With combat and adventure features out of the way, let’s take a look at the puzzles. Think about the game in sections, each section will require you to complete at least one puzzle in order to move on. The puzzles are sometimes very obvious; at other times really obscure (requiring you to scratch your head a little bit in contemplation). Obviously, the Scan Visor is a huge help, but you can’t forget good old Morph Ball mode. Many of the puzzles will require you to travel through small places or create a concussive blast. This is where the C button really comes to the forefront of the gameplay, as you zip and jump around as a little metal ball. Every puzzle is unique, every puzzle is another bit of fun.
What’s Hyper Mode you ask? Now that you’re corrupted by Phazon, the Federation decide to design a PED Suit for you to incorporate into your own, in order to harness and use the new power. Phazon feeds off your energy tanks by injection through the use of the plus button, so you have to be careful. It’ll last a little more than twenty seconds before you find yourself becoming fully corrupted and having to release the pent-up Phazon through weapon spam to avoid being entirely consumed and ultimately, losing the game. It also makes you invincible during the short period of time, with your weapon now doing several times the amount of damage. Don’t be frightened by the prospect though, you will have to use it (whether to get past obstacles, to get out of a tricky situation or defeat an enemy) and at the end of the day, it’s easy enough to use as long as you exercise a degree of caution and know when it’s the right time to use it and for how long.
Another thing you’ll have to get used to with gameplay is the interaction factor. Found a lever which requires you to grab it, pull back, turn it counter-clockwise and then push it back in? Then get ready to press A, pull the remote back toward you, twist it, then push your remote toward the screen again. It’s another immersive factor, allowing you to perform the action as if you’re really there doing it, rather than achieving the same result through a button-mash combination for example. Again, the game creators have shown that they really put a lot of effort into the controls in order to fully show off the capabilities only offered by the Wii.
Now that I pressed this and switched that, I need to activate it through a concussive blast by Morph Ball mode, then I need to...
Now that you know how to get around, do you want to? The answer is a yes and no. Yes you want to see more, but you want to spend some more time with what you can already see too! The graphics are nothing short of amazing for the Wii. There is an artistic style and flair to the game that allow it to avoid the insults thrown around by gamers that Wii games have terrible graphics, especially in comparison to other consoles. You know a Wii game is special when people from other consoles will acknowledge the graphics as good, as well as knocking everything else on the console out of the water. The detail put into every little room, every creature and every dent in a wall is nothing short of incredible. You can even see the process of corruption within Samus through her reflection the visor of the suit! As long as you don’t run right up to and stand in front of a door, you’ll never experience what could be termed as “poor graphics”.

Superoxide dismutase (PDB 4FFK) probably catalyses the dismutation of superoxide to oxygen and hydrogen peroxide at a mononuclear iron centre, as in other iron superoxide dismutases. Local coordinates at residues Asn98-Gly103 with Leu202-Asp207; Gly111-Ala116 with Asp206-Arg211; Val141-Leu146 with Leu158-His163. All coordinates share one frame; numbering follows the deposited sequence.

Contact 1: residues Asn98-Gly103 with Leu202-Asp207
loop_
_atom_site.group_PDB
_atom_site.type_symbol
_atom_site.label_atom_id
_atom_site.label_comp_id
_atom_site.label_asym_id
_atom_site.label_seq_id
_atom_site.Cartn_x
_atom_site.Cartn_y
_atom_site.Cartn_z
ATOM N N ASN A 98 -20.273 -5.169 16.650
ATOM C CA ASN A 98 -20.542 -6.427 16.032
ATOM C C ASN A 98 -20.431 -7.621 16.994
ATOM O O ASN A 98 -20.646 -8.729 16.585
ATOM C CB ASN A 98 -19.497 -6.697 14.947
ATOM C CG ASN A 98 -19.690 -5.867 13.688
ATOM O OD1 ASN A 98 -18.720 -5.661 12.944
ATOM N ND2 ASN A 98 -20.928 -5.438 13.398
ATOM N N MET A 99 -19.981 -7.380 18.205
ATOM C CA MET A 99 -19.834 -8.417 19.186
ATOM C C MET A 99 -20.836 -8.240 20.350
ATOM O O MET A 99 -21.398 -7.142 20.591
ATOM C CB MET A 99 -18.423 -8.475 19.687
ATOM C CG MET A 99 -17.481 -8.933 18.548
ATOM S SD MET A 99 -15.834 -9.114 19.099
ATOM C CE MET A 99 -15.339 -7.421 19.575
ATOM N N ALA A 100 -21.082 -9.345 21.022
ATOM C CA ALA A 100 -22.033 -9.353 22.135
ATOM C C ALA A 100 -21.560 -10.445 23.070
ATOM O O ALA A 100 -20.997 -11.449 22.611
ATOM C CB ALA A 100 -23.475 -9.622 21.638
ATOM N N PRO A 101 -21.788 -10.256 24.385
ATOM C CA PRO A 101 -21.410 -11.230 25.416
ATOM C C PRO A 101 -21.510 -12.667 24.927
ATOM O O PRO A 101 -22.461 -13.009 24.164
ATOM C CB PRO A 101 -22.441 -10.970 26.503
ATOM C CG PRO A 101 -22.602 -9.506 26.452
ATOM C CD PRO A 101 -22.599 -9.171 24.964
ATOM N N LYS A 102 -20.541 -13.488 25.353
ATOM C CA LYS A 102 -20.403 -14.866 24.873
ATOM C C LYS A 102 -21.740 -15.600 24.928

Cutscenes, I love you! This game always keeps them relatively short and to the point. It cleverly uses them to disguise loading times and always, always has a purpose behind them. They pop in now-and-then, never too often. They’re usually rich in detail, really aiding the build-up of the story. I have to say that at the time of typing this review, this game shows the best use of cutscenes I’ve yet to encounter.
And to aid the brilliant graphics comes beautiful music. The soundtrack to this game is so darn good I went and got it so I can listen to it whenever I like (the first time I’ve ever done this, which says something). The music that plays during the main screen after turning the game on is incredibly eerie and powerful, which really does set the scene. Similar music plays during your exploration of Olympus for example, while it’ll change to something melodious while exploring stunning temples. Each song is specifically designed to fit in well with where it comes in, while all managing to retain a tense atmosphere of anticipation. Every track is unique, every track is gorgeous. The combination of perfectly fitting music with wonderful graphics in Metroid Prime 3: Corruption makes for a great mix which works flawlessly.
There isn’t a lot of voice acting in Metroid Prime 3: Corruption, but that’s hardly an issue. There is quite a bit at the beginning, as you talk to marines and build up your knowledge of the game (a good inclusion for people new to the series like myself). But other than that, and the occasional contact from Aurora Unit (242), you’re left to the sounds of the music and world around you. Which, for this game, works best. Too much talking would really disrupt the atmosphere they strived so hard to build through the graphics and music. Talking is only incorporated when necessary, and when it is, you’re pleased with the flow.
So what are my final impressions concerning a game in a series I’m new to, made for the Wii though released later than expected? This game is absolutely brilliant, it really delivered on everything it promised (the comprehensive first-person shooter controls for example), carrying a huge amount of replay value, with a good game length (around twenty hours is a decent estimate, you’ll likely spend a lot more to fully enjoy the experience). This game deserves all the praise it received through the reviews of others, showing off what you can do with the Wii if you actually try. With great control design and great artistic style allowing it to avoid graphic-based complaints, Metroid Prime 3: Corruption is a game worthy of any Metroid or first-person shooter fan and anyone with a Wii should buy it right away, you will not be disappointed to have this game in your library.